Thanks to everyone.

  6. Mickey, nice work. Keith sang some rippers: Happy (Never kept a dollar past sunset, Always burned a hole in my pants) and Coming Down Again from the underrated Goats Head Soup. (Where’s the apostrophe, Keith?)
    They say the Stones killed the 60s with the song Gimme Shelter (and Altamont) but I think Mao Tse Tung was doing worse shit at the time.
    Another of my faves on Let It Bleed is Monkey Man. Based on an unputdownable musical phrase. Remember Ray Liotta in Goodfellas in his cocaine paranoia skittering around town with that song playing?
    The Stones were always best with Mick Taylor in the band. He reckons he had to get out before it killed him like it killed Brian, but he played a cameo with them at Footy Park in 2015 (there was also a black woman there who I don’t think was Merry Clayton, but did her proud. I’m with you, her voice on Gimme is the making of the song.)
    Cheers ajc

  7. ps Just finished reading Bruce’s autobiog. Long-winded, but sweet as Tupelo honey when it needs to be. The thing that struck me about it was that it was written by a wise man. A word I don’t use often. He had bugger all education and few decent mentors. How did he become wise? I guess some are born that way.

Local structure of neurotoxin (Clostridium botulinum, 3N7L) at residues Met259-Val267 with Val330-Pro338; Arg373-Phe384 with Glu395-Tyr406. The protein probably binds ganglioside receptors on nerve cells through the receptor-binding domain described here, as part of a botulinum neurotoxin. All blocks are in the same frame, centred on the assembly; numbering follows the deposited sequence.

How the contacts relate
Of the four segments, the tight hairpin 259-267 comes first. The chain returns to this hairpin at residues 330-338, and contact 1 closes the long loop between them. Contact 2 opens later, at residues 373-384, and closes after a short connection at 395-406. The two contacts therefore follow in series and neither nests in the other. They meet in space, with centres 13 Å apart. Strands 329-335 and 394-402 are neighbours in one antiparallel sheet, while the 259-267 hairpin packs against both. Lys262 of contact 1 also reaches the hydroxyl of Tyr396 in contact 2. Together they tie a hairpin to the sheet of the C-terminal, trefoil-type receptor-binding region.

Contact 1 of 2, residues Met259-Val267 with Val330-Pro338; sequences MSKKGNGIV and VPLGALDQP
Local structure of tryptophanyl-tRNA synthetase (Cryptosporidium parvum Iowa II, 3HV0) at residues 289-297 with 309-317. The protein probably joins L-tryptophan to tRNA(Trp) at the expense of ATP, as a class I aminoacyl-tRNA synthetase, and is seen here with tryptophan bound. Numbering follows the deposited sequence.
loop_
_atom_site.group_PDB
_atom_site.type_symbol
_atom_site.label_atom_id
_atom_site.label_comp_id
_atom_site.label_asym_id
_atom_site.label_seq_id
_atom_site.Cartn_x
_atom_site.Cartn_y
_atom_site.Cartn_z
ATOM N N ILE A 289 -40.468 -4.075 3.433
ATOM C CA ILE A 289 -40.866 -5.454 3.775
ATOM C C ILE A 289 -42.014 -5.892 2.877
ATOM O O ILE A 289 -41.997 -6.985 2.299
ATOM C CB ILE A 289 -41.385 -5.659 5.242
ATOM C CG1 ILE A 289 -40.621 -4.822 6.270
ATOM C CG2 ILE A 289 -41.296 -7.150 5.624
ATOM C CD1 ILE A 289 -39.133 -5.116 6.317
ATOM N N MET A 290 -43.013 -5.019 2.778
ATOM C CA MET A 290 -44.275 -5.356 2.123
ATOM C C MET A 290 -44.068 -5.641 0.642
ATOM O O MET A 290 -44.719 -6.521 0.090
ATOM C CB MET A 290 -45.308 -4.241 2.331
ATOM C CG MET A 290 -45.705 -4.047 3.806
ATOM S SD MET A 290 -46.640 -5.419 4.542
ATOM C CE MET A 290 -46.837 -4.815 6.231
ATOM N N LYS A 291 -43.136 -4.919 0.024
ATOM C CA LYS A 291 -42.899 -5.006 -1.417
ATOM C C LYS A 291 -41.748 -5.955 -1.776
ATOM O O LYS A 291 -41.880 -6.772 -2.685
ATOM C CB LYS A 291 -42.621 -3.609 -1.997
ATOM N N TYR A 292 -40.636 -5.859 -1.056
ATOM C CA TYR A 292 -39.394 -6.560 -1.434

8. Thanks ajc.

    Monkey Man features an irresistible guitar hook too. Goodfellas is sensational and has a great soundtrack as well. Layla is put to great use in it and offers a beautiful counterpoint to some of the gritty onscreen action. I’m sure Tarantino learnt much from this.

    I’ve not been much of a biography reader, but just finished Dave Graney’s excellent memoir, 1001 Australian Nights which is written with the wit and sharp observations we’d expect from the King of Pop.

  9. Quite amazing, really, that those four albums came on the heels of Their Satanic Majestic’s Request.
    “She’s a Rainbow” is a killer, but I have always regarded this album as a far inferior Sgt Peppers.

  10. Given that it was 1967, Their Satanic Majestic’s Request is the band’s obligatory and barely successful attempt at psychedelia. That nonsense dispatched, their form exploded. Prodigal Son is also a great, largely acoustic guitar track too from Beggars Banquet (another album title that’s possibly lacking an apostrophe of possession).

    Thanks Smokie.

  11. John Butler says:

    Onya Mickey,